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Is onchocerciasis elimination in Africa feasible by 2025: a perspective based on lessons learnt from the African control programmes.

ABSTRACT: BACKGROUND:Onchocerciasis is found predominantly in Africa where large scale vector control started in 1974. Registration and donation of ivermectin by Merck & Co in 1987 enabled mass treatment with ivermectin in all endemic countries in Africa and the Americas. Although elimination of onchocerciasis with ivermectin was considered feasible only in the Americas, recently it has been shown possible in Africa too, necessitating fundamental changes in technical and operational approaches and procedures. MAIN BODY:The American programme(OEPA) operating in onchocerciasis epidemiological settings similar to the mild end of the complex epidemiology of onchocerciasis in Africa, has succeeded in eliminating onchocerciasis from 4 of its 6 endemic countries. This was achieved through biannual mass treatment with ivermectin of 85% of the eligible population, and monitoring and evaluation using serological tests in children and entomological tests. The first African programme(OCP) had a head start of nearly two decades. It employed vector control and accumulated lots of knowledge on the dynamics of onchocerciasis elimination over a wide range of epidemiological settings in the vast expanse of its core area. OCP made extensive use of modelling and operationalised elimination indicators for entomological evaluation and epidemiological evaluation using skin snip procedures. The successor African programme(APOC) employed mainly ivermectin treatment. Initially its objective was to control onchocerciasis as a public health problem but that objective was later expanded to include the elimination of onchocerciasis where feasible. Building on the experience with onchocerciasis elimination of the OCP, APOC has leveraged OCP's vast modelling experience and has developed operational procedures and indicators for evaluating progress towards elimination and stopping ivermectin mass treatment of onchocerciasis in the complex African setting. CONCLUSIONS:Following the closure of APOC in 2015, implementation of onchocerciasis elimination in Africa appears to overlook all the experience that has been accumulated by the African programmes. It is employing predominantly American processes that were developed in a dissimilar setting from the complex African onchocerciasis setting. This is impeding progress towards decisions to stop intervention in many areas that have reached the elimination point. This article summarizes lessons learned in Africa and their importance for achieving elimination in Africa by 2025.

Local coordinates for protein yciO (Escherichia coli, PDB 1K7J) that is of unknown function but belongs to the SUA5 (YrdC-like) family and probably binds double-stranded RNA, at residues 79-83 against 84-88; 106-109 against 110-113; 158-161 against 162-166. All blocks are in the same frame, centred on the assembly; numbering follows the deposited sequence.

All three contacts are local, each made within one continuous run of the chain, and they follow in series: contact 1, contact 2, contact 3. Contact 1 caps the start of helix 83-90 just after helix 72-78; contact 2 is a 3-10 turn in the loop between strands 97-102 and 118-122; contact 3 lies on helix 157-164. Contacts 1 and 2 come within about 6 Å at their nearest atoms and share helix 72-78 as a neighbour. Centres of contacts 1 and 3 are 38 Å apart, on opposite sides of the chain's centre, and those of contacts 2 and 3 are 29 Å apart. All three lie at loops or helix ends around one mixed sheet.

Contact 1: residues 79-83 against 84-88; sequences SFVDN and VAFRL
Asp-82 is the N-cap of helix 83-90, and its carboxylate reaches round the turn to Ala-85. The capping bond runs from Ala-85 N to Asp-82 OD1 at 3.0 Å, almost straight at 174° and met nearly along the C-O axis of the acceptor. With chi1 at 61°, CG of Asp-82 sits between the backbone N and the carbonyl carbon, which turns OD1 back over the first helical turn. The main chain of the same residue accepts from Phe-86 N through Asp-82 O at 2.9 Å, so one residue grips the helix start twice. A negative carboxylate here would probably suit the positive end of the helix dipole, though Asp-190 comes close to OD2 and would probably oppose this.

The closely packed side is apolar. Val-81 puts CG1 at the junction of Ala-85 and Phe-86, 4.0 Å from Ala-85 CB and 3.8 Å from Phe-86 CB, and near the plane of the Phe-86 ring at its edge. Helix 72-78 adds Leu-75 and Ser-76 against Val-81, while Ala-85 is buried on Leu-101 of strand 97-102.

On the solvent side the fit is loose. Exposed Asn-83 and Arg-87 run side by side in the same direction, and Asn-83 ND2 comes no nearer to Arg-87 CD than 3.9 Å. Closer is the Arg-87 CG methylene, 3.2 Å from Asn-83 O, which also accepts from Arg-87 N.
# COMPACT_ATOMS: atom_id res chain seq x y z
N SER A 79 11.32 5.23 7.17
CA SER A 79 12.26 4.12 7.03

PROVIDER: S-EPMC6029117 | BioStudies | 2018-01-01

REPOSITORIES: biostudies

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